Here in Paris, we have found Chou Frisé ( Savoy Cabbage ) but no Tuscan/Dino Kale or Curly Kale. There seems to be an ongoing confusion between what Chou Frisé  and Kale are here. Although lots of people here think Chou Frisé is the name for Kale in french, it's actual name is Borécole. When recently asking a french friend where to find kale, the response was simply, " we feed that to the pigs". Perhaps Kale is too tough and bitter for it to ever make it to the plate in France. It's odd to me because it's a vegetable in classic dishes in many regions including Scandinavia, Germany, Italy and Portugal. 

Instead of trying to solve this Kale mystery, we decided to turn our attic guestroom into a temporary green house and grow it ourselves (thanks to a little care package sent over from our dear California friends). We currently have over 40 young Kale plants ( both Dino and Curly) as well as peppers like Jalapeño, Poblano and Serranos. Oh, and California poppies and Lupine too. Since we've only seen red poppies in France, we thought it would be fun to have a shock of orange California poppies for the sunny window boxes too.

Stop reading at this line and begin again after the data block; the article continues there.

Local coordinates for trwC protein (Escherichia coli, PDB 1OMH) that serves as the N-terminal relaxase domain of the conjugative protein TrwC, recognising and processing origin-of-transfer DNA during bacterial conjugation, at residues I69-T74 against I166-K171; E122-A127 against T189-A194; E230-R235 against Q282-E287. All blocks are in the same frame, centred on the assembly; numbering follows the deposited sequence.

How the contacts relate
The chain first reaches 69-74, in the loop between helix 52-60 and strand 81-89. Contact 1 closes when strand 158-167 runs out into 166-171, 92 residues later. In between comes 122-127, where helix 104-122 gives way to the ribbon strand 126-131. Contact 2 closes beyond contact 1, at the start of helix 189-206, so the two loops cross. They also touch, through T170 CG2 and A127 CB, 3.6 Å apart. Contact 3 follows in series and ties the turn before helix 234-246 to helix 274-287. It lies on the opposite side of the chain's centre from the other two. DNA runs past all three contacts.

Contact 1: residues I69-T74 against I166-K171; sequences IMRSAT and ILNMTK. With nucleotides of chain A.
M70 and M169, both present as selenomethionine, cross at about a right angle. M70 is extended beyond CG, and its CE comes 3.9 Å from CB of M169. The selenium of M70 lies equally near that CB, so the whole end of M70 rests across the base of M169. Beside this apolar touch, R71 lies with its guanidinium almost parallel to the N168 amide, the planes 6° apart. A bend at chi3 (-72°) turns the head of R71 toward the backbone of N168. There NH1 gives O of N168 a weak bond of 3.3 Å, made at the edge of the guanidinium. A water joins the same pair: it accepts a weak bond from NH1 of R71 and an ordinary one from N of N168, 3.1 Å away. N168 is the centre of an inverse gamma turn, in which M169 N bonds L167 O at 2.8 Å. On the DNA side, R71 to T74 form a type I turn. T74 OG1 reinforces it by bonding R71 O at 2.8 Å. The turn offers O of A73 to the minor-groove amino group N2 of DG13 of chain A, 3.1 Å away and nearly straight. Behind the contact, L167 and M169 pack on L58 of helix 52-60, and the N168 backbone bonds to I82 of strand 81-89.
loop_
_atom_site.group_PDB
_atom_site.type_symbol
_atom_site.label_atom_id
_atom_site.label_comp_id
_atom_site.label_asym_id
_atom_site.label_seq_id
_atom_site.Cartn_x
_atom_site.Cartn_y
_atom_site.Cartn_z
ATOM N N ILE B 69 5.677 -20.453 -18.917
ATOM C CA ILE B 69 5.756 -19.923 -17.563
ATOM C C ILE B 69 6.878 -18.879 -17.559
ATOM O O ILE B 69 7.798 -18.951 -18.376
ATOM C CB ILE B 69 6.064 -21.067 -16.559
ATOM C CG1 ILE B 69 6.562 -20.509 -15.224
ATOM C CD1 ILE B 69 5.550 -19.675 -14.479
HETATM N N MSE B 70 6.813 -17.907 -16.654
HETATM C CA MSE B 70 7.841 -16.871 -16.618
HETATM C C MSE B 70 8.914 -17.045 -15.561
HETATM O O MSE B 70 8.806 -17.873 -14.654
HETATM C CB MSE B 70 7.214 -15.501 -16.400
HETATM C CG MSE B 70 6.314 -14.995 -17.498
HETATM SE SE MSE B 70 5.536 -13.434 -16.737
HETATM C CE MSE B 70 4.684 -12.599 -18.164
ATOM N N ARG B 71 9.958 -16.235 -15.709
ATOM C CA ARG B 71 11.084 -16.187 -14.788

If you live in Paris and have a sunny balcony, a hanging railing planter,  window box or courtyard, please contact us if you would like a trio of baby Kale plants (for free of course). I can set up a pick up location once I've got some interest, most likely at Candelaria or the Brachfeld gallery. We would like to spread the Kale love. Let's get this going!

A Resource for Modern Mothers

Babyccino Kids was created by three friends who are based in London, Paris and Amsterdam. Courtney, Emilie and Esther, with an additional contributor based in NYC, write about restaurants, shops, parks and all kinds of special finds and resources that have been personally visited and tested by them... tried and true.  They locate places that feature items such as sweet hand knit sweaters for little ones, hand crafted toys and organic pizza as well as boutique spas, tea rooms,  art museums, and beyond. They also add daily info on their site including recipes, craft activities,  support for soon-to-be's and has a vast online community for city moms.